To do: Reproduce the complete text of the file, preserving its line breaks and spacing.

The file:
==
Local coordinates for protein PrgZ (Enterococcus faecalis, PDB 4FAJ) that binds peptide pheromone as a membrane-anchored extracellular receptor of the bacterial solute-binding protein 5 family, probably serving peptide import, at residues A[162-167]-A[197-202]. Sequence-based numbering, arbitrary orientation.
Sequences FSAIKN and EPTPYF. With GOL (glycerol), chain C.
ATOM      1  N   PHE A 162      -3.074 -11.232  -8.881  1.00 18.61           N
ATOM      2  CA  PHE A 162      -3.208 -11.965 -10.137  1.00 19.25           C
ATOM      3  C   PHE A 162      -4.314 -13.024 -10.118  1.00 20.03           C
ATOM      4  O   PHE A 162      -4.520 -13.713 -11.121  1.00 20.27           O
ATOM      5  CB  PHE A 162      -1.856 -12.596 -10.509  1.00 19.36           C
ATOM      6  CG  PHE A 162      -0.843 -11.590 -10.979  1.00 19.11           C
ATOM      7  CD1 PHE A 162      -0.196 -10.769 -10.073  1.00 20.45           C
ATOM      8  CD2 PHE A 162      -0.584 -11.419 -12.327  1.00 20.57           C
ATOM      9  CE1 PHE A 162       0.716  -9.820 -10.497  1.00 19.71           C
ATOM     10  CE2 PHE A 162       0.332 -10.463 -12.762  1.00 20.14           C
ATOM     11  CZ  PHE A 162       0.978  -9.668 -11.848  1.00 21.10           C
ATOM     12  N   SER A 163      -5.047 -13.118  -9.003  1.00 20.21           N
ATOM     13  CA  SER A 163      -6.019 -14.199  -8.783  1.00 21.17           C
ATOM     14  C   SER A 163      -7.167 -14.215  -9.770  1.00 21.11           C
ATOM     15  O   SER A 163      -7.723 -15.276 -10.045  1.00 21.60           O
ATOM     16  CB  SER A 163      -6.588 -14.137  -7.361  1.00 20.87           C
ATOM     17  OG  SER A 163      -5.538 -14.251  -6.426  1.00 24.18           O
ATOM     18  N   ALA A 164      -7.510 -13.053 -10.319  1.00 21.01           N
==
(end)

Local coordinates for protein PrgZ (Enterococcus faecalis, PDB 4FAJ) that binds peptide pheromone as a membrane-anchored extracellular receptor of the bacterial solute-binding protein 5 family, probably serving peptide import, at residues A[162-167]-A[197-202]. Sequence-based numbering, arbitrary orientation.
Sequences FSAIKN and EPTPYF. With GOL (glycerol), chain C.
ATOM      1  N   PHE A 162      -3.074 -11.232  -8.881  1.00 18.61           N
ATOM      2  CA  PHE A 162      -3.208 -11.965 -10.137  1.00 19.25           C
ATOM      3  C   PHE A 162      -4.314 -13.024 -10.118  1.00 20.03           C
ATOM      4  O   PHE A 162      -4.520 -13.713 -11.121  1.00 20.27           O
ATOM      5  CB  PHE A 162      -1.856 -12.596 -10.509  1.00 19.36           C
ATOM      6  CG  PHE A 162      -0.843 -11.590 -10.979  1.00 19.11           C
ATOM      7  CD1 PHE A 162      -0.196 -10.769 -10.073  1.00 20.45           C
ATOM      8  CD2 PHE A 162      -0.584 -11.419 -12.327  1.00 20.57           C
ATOM      9  CE1 PHE A 162       0.716  -9.820 -10.497  1.00 19.71           C
ATOM     10  CE2 PHE A 162       0.332 -10.463 -12.762  1.00 20.14           C
ATOM     11  CZ  PHE A 162       0.978  -9.668 -11.848  1.00 21.10           C
ATOM     12  N   SER A 163      -5.047 -13.118  -9.003  1.00 20.21           N
ATOM     13  CA  SER A 163      -6.019 -14.199  -8.783  1.00 21.17           C
ATOM     14  C   SER A 163      -7.167 -14.215  -9.770  1.00 21.11           C
ATOM     15  O   SER A 163      -7.723 -15.276 -10.045  1.00 21.60           O
ATOM     16  CB  SER A 163      -6.588 -14.137  -7.361  1.00 20.87           C
ATOM     17  OG  SER A 163      -5.538 -14.251  -6.426  1.00 24.18           O
ATOM     18  N   ALA A 164      -7.510 -13.053 -10.319  1.00 21.01           N